A White Hat hacker’s prompt intervention saved Coinbase’s sophisticated trading platform from disaster.
“Tree of Alpha,” a White Hat Hacker, contacted Coinbase Chief Executive Officer Brian Armstrong to warn him that third-parties could theoretically transfer Coinbase order books at arbitrary rates, which might result in a big payout for criminals.
Coinbase announced in a statement shortly after the tweet that it had temporarily halted trading on its Advanced Trading platform because of technical difficulties.
Following the resolution of the issue, Tree of Alpha commended the Coinbase team for their prompt response, while Armstrong publicly expressed gratitude to the hacker for his timely assistance.
I’m submitting a hacker1 report but I’m afraid this can’t wait. Can’t say more either, this is potentially market-nuking.
— Tree of Alpha (@Tree_of_Alpha) February 11, 2022
White Hat Acumen Prevents Major Catastrophe
Coinbase responded quickly to the hackers’ alert, announcing that it had suspended trading on the site within two hours of receiving the public tweet from TOA.
Two hours later, the exchange restored full service for advance retail, including the ability for users to reorder. TOA independently verified the fix by providing a screenshot of the exploit.
Armstrong expressed gratitude to Tree for assisting the Coinbase team, noting that he “loves how the crypto community supports one another!”
The White Hats To The Rescue!
An ethical hacker, or white hat hacker, uses hacking skills to find security flaws in hardware, software, and networks. Unlike black hat hackers – or the malicious ones – white hat hackers adhere to a set of “moral principles” when doing their thing.
Numerous white hat hackers began their careers as black hat hackers. The terms refer to classic Western flicks in which heroes wore white hats and villains wore black hats.
While this type of cooperation does not appear to be widespread, it does occur.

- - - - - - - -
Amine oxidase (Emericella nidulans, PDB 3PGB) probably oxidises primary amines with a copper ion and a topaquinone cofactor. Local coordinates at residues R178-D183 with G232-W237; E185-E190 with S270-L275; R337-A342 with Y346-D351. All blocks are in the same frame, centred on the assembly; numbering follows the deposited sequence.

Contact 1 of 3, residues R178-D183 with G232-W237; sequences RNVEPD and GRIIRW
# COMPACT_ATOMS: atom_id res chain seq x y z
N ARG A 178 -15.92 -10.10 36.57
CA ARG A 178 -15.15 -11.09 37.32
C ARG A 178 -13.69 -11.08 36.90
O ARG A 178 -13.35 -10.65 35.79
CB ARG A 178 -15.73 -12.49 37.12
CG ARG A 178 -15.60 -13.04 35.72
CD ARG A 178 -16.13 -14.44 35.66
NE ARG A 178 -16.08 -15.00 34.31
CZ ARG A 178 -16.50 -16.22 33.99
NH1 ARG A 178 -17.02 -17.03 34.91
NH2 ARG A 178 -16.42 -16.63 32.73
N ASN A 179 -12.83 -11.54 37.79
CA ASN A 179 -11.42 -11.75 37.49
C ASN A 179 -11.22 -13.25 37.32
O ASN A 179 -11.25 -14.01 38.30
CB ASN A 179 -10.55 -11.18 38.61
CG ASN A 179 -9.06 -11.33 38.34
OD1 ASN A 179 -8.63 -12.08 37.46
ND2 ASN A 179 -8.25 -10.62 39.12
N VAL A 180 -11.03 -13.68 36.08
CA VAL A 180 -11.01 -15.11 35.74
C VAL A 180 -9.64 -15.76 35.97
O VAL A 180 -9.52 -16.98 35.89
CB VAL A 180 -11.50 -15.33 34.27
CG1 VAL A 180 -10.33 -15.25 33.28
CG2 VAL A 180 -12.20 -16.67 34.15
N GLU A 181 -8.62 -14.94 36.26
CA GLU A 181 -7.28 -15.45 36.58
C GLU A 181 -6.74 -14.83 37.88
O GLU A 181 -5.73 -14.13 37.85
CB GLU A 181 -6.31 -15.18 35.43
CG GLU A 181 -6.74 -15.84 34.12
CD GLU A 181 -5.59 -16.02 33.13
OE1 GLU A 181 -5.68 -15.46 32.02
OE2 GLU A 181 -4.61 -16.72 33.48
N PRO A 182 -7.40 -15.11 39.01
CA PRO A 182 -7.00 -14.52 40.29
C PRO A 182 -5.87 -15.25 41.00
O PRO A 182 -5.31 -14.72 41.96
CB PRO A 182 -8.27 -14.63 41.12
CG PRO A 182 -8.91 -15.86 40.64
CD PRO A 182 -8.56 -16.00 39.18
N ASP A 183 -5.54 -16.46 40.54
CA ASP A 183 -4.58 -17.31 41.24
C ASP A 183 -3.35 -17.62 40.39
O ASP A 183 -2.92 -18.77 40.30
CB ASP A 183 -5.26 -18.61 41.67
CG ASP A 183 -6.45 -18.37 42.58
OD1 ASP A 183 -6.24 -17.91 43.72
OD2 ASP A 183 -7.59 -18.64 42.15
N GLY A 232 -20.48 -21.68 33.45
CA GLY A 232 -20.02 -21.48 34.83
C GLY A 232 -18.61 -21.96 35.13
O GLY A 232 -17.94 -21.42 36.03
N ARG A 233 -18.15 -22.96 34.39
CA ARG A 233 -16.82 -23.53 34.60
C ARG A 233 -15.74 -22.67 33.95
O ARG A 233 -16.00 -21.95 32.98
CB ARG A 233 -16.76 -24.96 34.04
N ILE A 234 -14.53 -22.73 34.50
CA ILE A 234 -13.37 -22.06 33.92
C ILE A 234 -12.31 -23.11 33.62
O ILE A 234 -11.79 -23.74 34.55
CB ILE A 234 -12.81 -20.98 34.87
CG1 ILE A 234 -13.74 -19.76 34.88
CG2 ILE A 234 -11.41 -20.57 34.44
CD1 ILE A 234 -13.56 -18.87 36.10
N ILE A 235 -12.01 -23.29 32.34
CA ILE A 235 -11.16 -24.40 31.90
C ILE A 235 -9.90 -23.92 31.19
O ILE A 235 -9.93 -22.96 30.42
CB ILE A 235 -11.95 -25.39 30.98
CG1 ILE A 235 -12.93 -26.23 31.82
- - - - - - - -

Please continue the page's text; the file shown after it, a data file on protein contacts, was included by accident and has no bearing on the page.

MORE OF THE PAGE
Total crypto market cap at $1.877 trillion in the daily chart | Source: TradingView.com
White Hat Hackers have also aided in the defense of other cryptocurrency firms against potential attacks in the past, sparing the site and its users significant losses.
Last year, a hacker stole $612 million in assets from Poly Network, but after weeks of negotiations, nearly all of the funds were restored. The hacker said he carried out the attack in order to teach the network a lesson.
While the classification of Poly Network hackers as “white hatters” is debatable, it has been demonstrated that some hackers act with only good intentions.
For instance, in August 2021, Paradigm’s security researcher, @samczun, aided in the resolution of a $350 million SushiSwap DEX issue.
Last week, another hacker aided in determining what happened with Wormhole, a $320 million bridge attack that was probably the most significant to date.
Meanwhile, hackers are rewarded for their contributions to maintaining a clean, transparent, and trustworthy crypto environment.
White hats are gaining popularity. As a result, an increasing number of cryptocurrency companies, including Binance, the Ethereum Foundation, EOS, and Kraken offer rewards for spotting security weaknesses.
Related Reading | Meet Hacken, The First Decentralized Marketplace for White Hat Hackers
Featured image from Kaspersky, chart from TradingView.com